Want a job? Avoid fine art, according to 'Daily Beast' list

(Newser) - Hey, college students: If your life plans include getting an actual job, you may want to avoid the stars of the Daily Beast 's "most useless" majors list. Majors are ranked in terms of employment, taking into account unemployment rates among recent and experienced grads, earnings, and likely... More »

Do Yourself a Favor: Read Dickens

As he nears 200, the novelist is more relevant than ever: Michael Levenson

(Newser) - Charles Dickens wrote in the 19th century, but at nearly 200 years old, he’s an expert on the 21st century as well. "For the mid-Victorians, government intervention was unthinkable, the market was king, only private philanthropy was tolerated," writes Michael Levenson for Slate . In other words, to... More »

Literary Critic Frank Kermode Dead at 90

Shakespeare expert was Britain's most celebrated critic

(Newser) - Britain's most acclaimed literary critic has died aged 90. Sir Frank Kermode—described as "the finest English critic of his generation" by author David Lodge—analyzed everything from Shakespeare to Kurt Vonnegut to the Bible in a writing career that spanned 70 years, the New York Times reports. Kermode... More »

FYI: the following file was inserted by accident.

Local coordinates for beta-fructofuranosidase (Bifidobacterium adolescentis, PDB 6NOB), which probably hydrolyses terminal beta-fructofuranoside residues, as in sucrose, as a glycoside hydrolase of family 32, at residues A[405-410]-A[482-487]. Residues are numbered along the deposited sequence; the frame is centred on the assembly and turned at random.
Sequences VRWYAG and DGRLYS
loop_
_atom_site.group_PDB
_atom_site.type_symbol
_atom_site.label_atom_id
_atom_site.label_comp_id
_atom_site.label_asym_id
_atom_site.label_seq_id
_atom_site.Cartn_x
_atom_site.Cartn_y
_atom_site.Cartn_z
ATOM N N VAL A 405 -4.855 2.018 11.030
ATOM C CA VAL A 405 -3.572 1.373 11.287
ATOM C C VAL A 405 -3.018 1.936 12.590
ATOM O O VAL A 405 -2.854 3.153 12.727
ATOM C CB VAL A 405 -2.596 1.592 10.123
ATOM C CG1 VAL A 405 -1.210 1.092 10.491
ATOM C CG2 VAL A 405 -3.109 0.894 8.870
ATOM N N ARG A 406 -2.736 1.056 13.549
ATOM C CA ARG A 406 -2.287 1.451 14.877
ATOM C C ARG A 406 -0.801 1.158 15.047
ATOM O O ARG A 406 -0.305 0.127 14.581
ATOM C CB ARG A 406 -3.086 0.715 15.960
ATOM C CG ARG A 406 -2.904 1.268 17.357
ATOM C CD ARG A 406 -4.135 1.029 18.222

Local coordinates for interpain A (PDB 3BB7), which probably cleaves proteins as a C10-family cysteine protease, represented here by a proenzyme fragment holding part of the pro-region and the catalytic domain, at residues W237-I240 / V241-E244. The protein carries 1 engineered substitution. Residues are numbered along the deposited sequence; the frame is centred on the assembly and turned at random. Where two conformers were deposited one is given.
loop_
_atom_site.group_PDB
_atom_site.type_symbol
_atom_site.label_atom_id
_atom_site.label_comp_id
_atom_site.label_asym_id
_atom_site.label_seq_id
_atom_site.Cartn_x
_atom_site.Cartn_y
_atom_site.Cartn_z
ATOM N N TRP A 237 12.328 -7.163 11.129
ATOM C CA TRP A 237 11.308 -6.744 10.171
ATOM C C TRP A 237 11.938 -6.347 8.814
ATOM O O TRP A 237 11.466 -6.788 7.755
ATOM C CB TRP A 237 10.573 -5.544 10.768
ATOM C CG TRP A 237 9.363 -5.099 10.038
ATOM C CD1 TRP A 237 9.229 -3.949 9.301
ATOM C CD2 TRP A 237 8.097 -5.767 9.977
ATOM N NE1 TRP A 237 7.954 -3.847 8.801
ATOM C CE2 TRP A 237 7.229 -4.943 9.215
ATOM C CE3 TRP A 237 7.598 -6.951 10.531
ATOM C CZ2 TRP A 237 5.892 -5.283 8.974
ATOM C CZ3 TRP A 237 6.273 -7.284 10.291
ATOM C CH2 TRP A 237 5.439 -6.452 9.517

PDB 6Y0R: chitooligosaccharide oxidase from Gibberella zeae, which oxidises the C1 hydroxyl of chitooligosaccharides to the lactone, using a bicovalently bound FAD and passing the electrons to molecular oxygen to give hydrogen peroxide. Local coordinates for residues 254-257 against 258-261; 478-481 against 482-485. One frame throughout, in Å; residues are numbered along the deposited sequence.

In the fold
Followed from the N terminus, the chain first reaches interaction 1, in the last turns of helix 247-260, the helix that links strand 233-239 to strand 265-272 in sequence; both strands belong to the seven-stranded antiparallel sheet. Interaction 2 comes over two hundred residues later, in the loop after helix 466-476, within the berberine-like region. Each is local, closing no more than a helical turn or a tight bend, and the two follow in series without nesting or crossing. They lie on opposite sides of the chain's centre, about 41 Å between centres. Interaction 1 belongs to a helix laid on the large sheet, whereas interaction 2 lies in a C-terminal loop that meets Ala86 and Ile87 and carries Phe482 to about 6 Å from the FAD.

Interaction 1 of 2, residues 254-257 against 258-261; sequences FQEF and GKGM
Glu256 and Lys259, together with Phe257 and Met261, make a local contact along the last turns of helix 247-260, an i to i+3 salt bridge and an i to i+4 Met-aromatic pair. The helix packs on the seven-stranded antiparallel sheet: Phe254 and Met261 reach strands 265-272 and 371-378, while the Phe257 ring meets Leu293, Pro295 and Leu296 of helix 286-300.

Book, Movie Spur Shakespeare Debate

Why the 'battle of the bard' keeps going

(Newser) - An upcoming film by action picture director Roland Emmerich claims the Earl of Oxford secretly wrote Shakespeare's plays. Shakespeare scholar James Shapiro, meanwhile, has written a book defending the bard. He tells the Wall Street Journal why the debate is hotter than ever:
  • "It may have something to do
... More »

Letters Reveal Byron's Feud With 'Turdsworth'

Unpublished correspondence up for sale

(Newser) - A collection of letters written by Lord Byron to a clergyman, some of them unpublished, sheds new light on the Romantic poet—who discloses his sexual escapades with servants and angry opinions of fellow writers. Several letters refer to a serving girl whom he took as his mistress; he dumped... More »

Coetzee Leads Heavy-Hitting Booker Prize Shortlist